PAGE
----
Save source info to your CRM or marketing automation platform

An additional benefit of using URL parameters to improve your source tracking is that it may make it easier to save that source information to your CRM or marketing automation platform. Your marketing automation platform may save a visitor’s landing page URL by default, and that landing page URL now contains useful traffic source information. You can simply parse out the parameter values from those landing page URLs to gain insights into unknown traffic. If some of your common landing pages also include forms that submit to your CRM, you can edit your form to save the page URL as well. You can then write workflows to parse out the source and medium of a converting visit for a known individual in your database.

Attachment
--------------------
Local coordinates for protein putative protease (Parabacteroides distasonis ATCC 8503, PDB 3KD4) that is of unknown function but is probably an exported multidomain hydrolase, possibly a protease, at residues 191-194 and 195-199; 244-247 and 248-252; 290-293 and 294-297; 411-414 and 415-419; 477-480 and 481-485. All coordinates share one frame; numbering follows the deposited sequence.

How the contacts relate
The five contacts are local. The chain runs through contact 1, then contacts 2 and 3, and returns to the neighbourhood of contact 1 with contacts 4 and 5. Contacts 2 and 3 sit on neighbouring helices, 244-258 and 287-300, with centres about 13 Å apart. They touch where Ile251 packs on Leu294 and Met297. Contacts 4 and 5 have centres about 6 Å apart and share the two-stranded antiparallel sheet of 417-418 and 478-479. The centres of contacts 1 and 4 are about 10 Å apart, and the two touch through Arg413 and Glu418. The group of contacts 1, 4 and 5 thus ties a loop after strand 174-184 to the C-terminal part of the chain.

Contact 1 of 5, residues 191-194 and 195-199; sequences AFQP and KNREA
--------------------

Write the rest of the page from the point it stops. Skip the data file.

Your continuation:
What to do when standard reports aren’t enough

Remember when you first started working with Google Analytics? I bet you got into the interface, started poking around, and thought, “Cool! There’s so much data here, I don’t even know where to start!” It might have seemed like there was nothing the interface didn’t already do. You might have simply been overwhelmed by all the pretty graphs.

But then at some point, the honeymoon period ended, and you found yourself asking a question of your data, and realizing that there’s just not a report for that. Heck, there might not even be data for that. Facepalm.

But there’s good news! For any question you’re asking of your data, there’s most likely a way to configure Analytics to either give you the chart you want with the data you have, or, if you’re not collecting the data yet, get you the data so that you can then get the chart you want. (Any question within reason, of course – obviously Google Analytics is not going to be able to tell you how many of your visitors are wearing blue underwear or what they ate for breakfast this morning)